Jackie: So bank robbery says bank fees are too high? Sorry, no.
Ross: The difference is whether piracy adds value—robbing banks removes value, pirating books increases their popularity.
Jackie: I'm sure piracy does increase some book's popularity. But unless that popularity leads to more $ sales, it's not adding value. Even the music industry hasn't given up the notion of charging for music in favor of ONLY other revenue streams.
Ross: ...which begs the question, what are you really selling—books or stories?
Jackie: That's like asking whether you're selling music or songs, in my opinion. The "book" is just how the story is delivered. A novel cannot be delivered by a live reading via the author (or anyone else). At best, only PORTIONS can be delivered that way.
Jackie: What I'm asking is where the viable revenue streams are if not from sales of books themselves? Show me the money.
Jackie: Even in the industry you cite as "proof" sharing is good (music), publishers still put a PRICE on their product. Books are the same as movies: they're entertainment. But I don't see how that relates to the discussion (unrestricted sharing).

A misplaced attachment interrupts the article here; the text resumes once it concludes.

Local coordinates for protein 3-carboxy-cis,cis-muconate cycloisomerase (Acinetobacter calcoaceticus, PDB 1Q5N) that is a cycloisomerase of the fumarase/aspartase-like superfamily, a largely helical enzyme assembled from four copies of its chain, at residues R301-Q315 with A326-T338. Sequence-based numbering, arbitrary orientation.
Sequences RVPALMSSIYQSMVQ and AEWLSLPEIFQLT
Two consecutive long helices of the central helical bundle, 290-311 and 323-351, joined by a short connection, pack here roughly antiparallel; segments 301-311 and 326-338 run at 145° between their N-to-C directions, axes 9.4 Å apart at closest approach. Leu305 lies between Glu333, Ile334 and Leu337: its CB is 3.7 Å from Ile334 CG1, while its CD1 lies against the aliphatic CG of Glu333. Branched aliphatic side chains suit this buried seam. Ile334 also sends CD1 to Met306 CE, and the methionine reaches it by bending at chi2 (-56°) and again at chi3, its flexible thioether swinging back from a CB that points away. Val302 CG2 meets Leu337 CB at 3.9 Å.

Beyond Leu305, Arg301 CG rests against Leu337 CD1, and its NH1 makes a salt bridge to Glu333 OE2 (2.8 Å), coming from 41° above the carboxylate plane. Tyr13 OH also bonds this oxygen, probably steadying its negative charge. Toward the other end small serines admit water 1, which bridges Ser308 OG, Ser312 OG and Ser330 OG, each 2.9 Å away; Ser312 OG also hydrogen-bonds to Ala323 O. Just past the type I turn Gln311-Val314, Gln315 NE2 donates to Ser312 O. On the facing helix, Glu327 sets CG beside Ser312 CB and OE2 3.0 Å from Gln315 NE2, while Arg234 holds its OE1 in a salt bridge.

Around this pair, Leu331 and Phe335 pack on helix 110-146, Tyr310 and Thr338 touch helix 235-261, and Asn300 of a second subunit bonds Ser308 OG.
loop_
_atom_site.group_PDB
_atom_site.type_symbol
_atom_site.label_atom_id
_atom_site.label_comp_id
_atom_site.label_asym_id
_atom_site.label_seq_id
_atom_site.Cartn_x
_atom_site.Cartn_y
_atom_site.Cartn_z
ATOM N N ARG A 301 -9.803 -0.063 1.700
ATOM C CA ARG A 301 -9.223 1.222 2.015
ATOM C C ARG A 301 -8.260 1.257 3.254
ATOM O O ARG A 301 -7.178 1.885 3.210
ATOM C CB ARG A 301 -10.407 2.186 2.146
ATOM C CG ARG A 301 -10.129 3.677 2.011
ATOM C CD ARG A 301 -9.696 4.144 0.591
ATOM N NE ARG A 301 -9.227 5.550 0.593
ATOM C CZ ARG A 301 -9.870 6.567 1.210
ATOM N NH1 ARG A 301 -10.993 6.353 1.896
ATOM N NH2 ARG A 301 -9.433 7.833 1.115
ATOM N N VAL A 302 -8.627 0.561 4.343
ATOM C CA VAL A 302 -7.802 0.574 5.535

Jackie: If all books are free, where is the revenue stream? WHEN/HOW does the author/publisher get paid for creating the entertainment?
Jackie's asking some well-intentioned questions, but they're mostly the wrong ones. She's still focused on the selling of a tangible—her books—rather than the intangible—her stories. When Jackie finally gets that she is a storyteller and not a bookseller, she'll start to mold a more sustainable business model around that concept.
Her question, "WHEN/HOW does the author/publisher get paid for creating the entertainment?" is foremost on the minds of all producers in the entertainment industry. How is what we're doing sustainable? How do we make money at this? How do we survive and thrive?